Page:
There is a famous photograph of Muhammad standing over Sonny, snarling and looking like he is yelling something at him. Could it be that the champ was shouting, “Come on you fool! What you doing down there? I hardly touched you!” There is a cloud of mystery hanging over this fight and whichever way I look at it the KO is just not credible. If I could travel back in time I could confront Sonny and find out what really happened. I can ask him, “What went on in there Sonny? Who got to you? Tell me the truth!”

As a bonus, famous fighters at ringside included Rocky Marciano, Jimmy Braddock, Willie Pep, Sandy Saddler and Joe Louis, and not only would I get to meet them but I could also find out what they thought of this so-called ‘fight’.

Atlantic City, New Jersey, 1988
I am here for the superfight between Mike Tyson and Michael Spinks, but not to be a spectator. I am a huge fan of Spinks and my natural instinct would be to persuade him not to go through with this fight (or slaughter as it turned out). No, my purpose for travelling back here would not be to do that, partly because I would be denying him a $13.5 million payday. I would be here to persuade him to change his tactics, which were insane. This fight has been reviewed on this website before, and I’d like to see if I could have changed the ending.

Tyson was at his awesome best during this period and my money would be on him against the Hulk, the Thing or any other superhero the size of a house. Remember Will Smith’s song “I Think I Can Beat Mike Tyson”? How many fighters have such an incredible reputation that a big star releases a song about them? He was still being trained by Kevin Rooney and was still married to Robin Givens (lucky guy - she may have been rightly or wrongly labelled a gold-digger but damn was she a stunner!). Consider his potential at the time; who could have predicted the downward spiral his life would take?

Tyson held a nice collection of alphabet belts, whereas Spinks was the linear champion and while my heart wanted Spinks to win, my head was reminding me that he faced an almost impossible task. There are two revelations I remember reading about this fight. The first was that Tyson had trained for only two weeks (would this mean that if he had trained for 6-8 weeks it would have been over even quicker?). The second was that members of Spinks’ entourage had been advising him to gain Tyson’s respect and not back away (Spinks’ trainer Eddie Futch verified this).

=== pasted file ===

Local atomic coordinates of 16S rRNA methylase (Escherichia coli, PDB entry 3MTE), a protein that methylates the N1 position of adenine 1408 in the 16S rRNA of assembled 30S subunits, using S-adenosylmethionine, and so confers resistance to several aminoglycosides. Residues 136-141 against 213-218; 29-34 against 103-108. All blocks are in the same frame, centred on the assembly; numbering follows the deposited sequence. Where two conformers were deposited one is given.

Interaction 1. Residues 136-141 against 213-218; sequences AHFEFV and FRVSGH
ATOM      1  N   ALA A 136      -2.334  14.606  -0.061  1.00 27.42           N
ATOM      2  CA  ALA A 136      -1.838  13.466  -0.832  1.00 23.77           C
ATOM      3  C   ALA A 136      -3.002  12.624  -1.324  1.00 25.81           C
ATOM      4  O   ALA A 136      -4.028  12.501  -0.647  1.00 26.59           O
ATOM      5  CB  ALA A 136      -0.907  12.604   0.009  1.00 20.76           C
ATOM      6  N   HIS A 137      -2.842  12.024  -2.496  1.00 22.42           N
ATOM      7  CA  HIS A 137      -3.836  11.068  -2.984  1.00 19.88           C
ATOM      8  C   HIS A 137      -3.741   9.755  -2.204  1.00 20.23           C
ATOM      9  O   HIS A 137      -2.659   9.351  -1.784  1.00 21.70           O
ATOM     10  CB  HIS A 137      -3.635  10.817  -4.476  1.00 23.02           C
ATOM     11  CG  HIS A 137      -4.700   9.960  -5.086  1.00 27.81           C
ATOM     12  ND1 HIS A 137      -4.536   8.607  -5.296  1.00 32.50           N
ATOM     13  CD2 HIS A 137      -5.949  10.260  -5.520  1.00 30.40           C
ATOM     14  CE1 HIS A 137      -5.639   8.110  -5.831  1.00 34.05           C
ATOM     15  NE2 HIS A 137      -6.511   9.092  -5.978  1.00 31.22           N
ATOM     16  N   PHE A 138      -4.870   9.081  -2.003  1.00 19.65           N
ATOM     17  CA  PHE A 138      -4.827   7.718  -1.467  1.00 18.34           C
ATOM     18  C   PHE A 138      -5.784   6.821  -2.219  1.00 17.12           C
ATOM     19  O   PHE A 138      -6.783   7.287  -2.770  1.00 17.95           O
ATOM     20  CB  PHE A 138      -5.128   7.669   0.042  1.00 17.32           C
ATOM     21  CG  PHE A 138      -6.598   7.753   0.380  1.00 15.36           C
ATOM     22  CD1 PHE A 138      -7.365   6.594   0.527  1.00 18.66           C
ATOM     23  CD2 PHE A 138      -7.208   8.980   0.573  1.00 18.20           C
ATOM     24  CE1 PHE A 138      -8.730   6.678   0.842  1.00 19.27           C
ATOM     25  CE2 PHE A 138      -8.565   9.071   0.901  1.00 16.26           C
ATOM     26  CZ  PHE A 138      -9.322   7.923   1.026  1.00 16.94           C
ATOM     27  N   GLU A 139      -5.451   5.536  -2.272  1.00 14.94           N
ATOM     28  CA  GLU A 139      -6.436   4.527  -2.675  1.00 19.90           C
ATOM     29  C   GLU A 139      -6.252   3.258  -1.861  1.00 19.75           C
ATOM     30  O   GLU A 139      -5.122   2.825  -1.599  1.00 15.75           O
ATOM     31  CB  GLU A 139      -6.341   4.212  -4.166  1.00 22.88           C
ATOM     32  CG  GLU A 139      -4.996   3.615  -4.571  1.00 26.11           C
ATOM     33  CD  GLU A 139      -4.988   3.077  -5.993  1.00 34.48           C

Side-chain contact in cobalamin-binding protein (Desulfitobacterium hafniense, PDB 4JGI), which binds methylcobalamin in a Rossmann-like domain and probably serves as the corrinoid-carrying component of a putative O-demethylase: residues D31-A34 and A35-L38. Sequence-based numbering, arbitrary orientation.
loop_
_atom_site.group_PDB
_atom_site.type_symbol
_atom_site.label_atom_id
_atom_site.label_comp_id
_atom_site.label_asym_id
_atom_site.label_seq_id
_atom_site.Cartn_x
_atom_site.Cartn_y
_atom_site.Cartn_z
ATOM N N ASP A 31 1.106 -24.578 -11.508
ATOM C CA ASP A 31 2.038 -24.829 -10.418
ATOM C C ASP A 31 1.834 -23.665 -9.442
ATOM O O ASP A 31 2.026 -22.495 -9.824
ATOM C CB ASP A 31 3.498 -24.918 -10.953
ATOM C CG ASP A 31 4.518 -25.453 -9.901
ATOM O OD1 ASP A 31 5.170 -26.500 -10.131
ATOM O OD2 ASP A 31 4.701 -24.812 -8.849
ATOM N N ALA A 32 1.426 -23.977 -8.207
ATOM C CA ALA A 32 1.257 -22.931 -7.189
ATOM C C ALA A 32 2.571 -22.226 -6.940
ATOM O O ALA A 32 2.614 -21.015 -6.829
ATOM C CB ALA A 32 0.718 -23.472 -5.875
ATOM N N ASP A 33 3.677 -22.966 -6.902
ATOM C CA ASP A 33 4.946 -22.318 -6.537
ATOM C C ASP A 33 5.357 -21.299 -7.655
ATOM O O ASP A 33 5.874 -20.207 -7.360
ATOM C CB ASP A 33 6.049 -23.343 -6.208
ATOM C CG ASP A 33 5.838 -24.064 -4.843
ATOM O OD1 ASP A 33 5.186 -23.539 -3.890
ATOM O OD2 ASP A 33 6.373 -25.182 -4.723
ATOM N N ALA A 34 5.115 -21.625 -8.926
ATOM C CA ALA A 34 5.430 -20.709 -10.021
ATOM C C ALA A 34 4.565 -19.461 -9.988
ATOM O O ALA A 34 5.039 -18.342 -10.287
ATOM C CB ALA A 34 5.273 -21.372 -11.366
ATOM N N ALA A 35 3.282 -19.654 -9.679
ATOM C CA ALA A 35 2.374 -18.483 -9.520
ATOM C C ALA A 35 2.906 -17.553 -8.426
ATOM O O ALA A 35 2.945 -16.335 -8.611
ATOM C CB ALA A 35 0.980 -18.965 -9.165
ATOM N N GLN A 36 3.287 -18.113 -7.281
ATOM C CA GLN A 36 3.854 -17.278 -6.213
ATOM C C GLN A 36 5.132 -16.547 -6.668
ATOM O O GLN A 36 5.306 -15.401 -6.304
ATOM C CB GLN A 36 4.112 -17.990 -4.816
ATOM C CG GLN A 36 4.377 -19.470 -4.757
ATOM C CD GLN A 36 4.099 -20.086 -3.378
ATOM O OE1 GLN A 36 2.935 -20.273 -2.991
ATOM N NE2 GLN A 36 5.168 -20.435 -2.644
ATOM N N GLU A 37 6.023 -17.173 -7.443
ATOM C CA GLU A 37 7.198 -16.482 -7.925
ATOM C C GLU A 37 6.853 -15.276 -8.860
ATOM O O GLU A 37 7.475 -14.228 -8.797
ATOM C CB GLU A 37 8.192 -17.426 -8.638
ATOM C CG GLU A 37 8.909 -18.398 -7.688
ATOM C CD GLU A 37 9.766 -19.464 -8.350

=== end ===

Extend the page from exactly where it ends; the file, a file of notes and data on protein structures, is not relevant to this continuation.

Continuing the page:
When the opening bell rang I was surprised that Spinks stood with Tyson. It was a known fact that Tyson was most dangerous during the first two or three rounds (he was always dangerous but he began like a rampaging monster before easing off a little by about the fourth round). Simple logic would suggest that Spinks should have given away at least the first two rounds and do nothing but clinch, backpedal and focus totally on survival until Iron Mike realized he was not going to get a quickie KO and decide to pace himself. Only then should Spinks think about trying to win as opposed to trying to keep his head on his shoulders.

When he went down I was not shocked. He was staying right in front of Tyson so what did he expect to happen? Nobody stood with Tyson and remained vertical. But I was shocked when he got up and made a pathetic attempt at catching him with a right cross when Iron Mike moved in for the finish. What was going through his mind? When he rose from the first knockdown I wanted to scream at the TV “RUN! FOR THE SAKE OF YOUR HEALTH RUN!” But he didn’t, and he got demolished. It was a plain dumb move.

Spinks was a true nice guy and deserved all his success. I’m sure all those who heard about him losing his girlfriend, Sandra Massey, in a car crash and then bringing up their daughter alone, would give their sympathy and best wishes. It was sad that he went out like that, being crushed in 91 seconds. If I could go back in time I would tell him, “Don’t think about getting Tyson’s respect! He’s gonna kill you! Jab. Move. Circle away. Cling to him like you love him. Just don’t go toe-to-toe with him!”